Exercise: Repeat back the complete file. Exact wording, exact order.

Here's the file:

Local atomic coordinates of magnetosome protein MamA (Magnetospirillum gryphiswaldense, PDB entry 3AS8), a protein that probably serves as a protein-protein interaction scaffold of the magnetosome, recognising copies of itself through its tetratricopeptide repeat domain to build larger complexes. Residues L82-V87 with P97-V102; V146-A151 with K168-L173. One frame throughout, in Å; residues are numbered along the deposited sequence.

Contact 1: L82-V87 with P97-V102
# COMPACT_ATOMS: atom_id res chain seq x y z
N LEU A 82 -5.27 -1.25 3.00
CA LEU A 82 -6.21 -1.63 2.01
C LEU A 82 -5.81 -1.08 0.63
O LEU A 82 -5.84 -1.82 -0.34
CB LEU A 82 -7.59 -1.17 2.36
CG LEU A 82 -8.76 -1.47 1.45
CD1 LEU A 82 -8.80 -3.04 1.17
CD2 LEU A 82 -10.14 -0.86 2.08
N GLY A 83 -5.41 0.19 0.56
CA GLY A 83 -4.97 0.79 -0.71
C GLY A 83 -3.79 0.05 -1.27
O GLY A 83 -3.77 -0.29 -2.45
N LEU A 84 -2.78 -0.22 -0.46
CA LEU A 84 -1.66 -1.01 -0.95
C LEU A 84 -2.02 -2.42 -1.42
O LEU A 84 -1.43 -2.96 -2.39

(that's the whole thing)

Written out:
Local atomic coordinates of magnetosome protein MamA (Magnetospirillum gryphiswaldense, PDB entry 3AS8), a protein that probably serves as a protein-protein interaction scaffold of the magnetosome, recognising copies of itself through its tetratricopeptide repeat domain to build larger complexes. Residues L82-V87 with P97-V102; V146-A151 with K168-L173. One frame throughout, in Å; residues are numbered along the deposited sequence.

Contact 1: L82-V87 with P97-V102
# COMPACT_ATOMS: atom_id res chain seq x y z
N LEU A 82 -5.27 -1.25 3.00
CA LEU A 82 -6.21 -1.63 2.01
C LEU A 82 -5.81 -1.08 0.63
O LEU A 82 -5.84 -1.82 -0.34
CB LEU A 82 -7.59 -1.17 2.36
CG LEU A 82 -8.76 -1.47 1.45
CD1 LEU A 82 -8.80 -3.04 1.17
CD2 LEU A 82 -10.14 -0.86 2.08
N GLY A 83 -5.41 0.19 0.56
CA GLY A 83 -4.97 0.79 -0.71
C GLY A 83 -3.79 0.05 -1.27
O GLY A 83 -3.77 -0.29 -2.45
N LEU A 84 -2.78 -0.22 -0.46
CA LEU A 84 -1.66 -1.01 -0.95
C LEU A 84 -2.02 -2.42 -1.42
O LEU A 84 -1.43 -2.96 -2.39